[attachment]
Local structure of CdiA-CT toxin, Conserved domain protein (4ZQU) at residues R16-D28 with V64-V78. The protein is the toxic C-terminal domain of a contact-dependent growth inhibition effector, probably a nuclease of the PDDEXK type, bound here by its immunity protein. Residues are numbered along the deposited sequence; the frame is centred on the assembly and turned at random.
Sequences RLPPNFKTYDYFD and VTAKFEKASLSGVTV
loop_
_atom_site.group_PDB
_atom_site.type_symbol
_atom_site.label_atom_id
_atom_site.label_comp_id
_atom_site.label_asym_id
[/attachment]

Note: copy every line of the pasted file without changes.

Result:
Local structure of CdiA-CT toxin, Conserved domain protein (4ZQU) at residues R16-D28 with V64-V78. The protein is the toxic C-terminal domain of a contact-dependent growth inhibition effector, probably a nuclease of the PDDEXK type, bound here by its immunity protein. Residues are numbered along the deposited sequence; the frame is centred on the assembly and turned at random.
Sequences RLPPNFKTYDYFD and VTAKFEKASLSGVTV
loop_
_atom_site.group_PDB
_atom_site.type_symbol
_atom_site.label_atom_id
_atom_site.label_comp_id
_atom_site.label_asym_id